Emerson in His Time and Ours | National Humanities Center

Humanities in Class: Webinar Series

Emerson in His Time and Ours

Andrew Delbanco

Andrew Delbanco (Center Trustee; Fellow, 1990–91; Fellow, 2002–03)

November 12, 2015

Ralph Waldo Emerson died in 1882, but he is still very much with us. When you hear people assert their individualism, perhaps in rejecting help from the government or anyone else, you hear the voice of Emerson. When you hear a self-help guru tell people that if they change their way of thinking, they will change reality, you hear the voice of Emerson. He is our apostle of individualism, our champion of mind over matter who preaches a bracing, if a bit chilly, self-reliance. This webinar will consider key questions about him and his work. Why did Emerson, an ordained Unitarian minister, resign from the ministry? What was it about organized religion that he could not accept? What was “Transcendentalism,” and why was it a scandal in its time? Was Emerson our first “public intellectual”? What was the relation between philosophy and politics — especially anti-slavery politics — in antebellum America? What is the legacy of Emerson for our own time? Is “self-reliance” still a credible concept in American life?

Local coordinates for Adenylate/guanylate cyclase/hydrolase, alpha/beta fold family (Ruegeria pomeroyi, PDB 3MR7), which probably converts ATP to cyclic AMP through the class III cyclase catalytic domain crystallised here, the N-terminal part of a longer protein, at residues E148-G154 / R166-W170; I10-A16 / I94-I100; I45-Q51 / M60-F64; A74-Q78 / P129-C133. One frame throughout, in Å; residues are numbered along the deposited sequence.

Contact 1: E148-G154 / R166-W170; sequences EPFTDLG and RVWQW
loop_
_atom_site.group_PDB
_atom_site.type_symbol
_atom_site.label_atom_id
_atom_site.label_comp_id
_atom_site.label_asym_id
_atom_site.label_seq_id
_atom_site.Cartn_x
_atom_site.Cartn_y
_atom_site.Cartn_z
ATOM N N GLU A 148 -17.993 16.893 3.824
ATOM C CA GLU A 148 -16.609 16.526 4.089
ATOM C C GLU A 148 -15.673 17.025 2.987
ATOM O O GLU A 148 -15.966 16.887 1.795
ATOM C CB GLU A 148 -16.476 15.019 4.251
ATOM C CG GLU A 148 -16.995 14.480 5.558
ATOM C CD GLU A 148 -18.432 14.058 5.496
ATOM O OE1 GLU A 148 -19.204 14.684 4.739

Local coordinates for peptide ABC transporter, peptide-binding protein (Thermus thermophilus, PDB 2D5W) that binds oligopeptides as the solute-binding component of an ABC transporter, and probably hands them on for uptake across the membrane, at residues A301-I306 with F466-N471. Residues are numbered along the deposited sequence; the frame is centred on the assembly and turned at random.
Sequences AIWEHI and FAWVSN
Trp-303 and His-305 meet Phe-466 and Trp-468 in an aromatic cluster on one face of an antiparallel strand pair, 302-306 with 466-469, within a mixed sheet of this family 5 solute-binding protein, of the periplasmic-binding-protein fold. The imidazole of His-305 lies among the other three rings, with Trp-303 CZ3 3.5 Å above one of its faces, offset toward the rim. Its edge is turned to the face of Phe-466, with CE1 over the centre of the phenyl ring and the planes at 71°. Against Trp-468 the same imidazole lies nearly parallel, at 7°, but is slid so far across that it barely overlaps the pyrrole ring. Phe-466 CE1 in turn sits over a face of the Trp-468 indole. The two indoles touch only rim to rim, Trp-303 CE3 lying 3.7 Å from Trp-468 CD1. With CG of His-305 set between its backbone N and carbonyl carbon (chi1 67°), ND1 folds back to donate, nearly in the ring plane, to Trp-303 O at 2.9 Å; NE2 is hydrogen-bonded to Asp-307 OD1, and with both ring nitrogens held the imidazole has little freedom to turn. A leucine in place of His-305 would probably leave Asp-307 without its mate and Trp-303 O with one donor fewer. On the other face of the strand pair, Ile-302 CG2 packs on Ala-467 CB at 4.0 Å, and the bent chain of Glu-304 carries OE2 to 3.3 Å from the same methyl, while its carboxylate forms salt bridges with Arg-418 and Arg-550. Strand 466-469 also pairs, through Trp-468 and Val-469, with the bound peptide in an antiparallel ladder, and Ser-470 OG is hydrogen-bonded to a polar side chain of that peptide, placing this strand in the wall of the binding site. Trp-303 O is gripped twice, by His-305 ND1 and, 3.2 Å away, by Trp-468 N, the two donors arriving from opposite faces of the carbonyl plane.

Literature / History / Individualism / American History / Transcendentalism /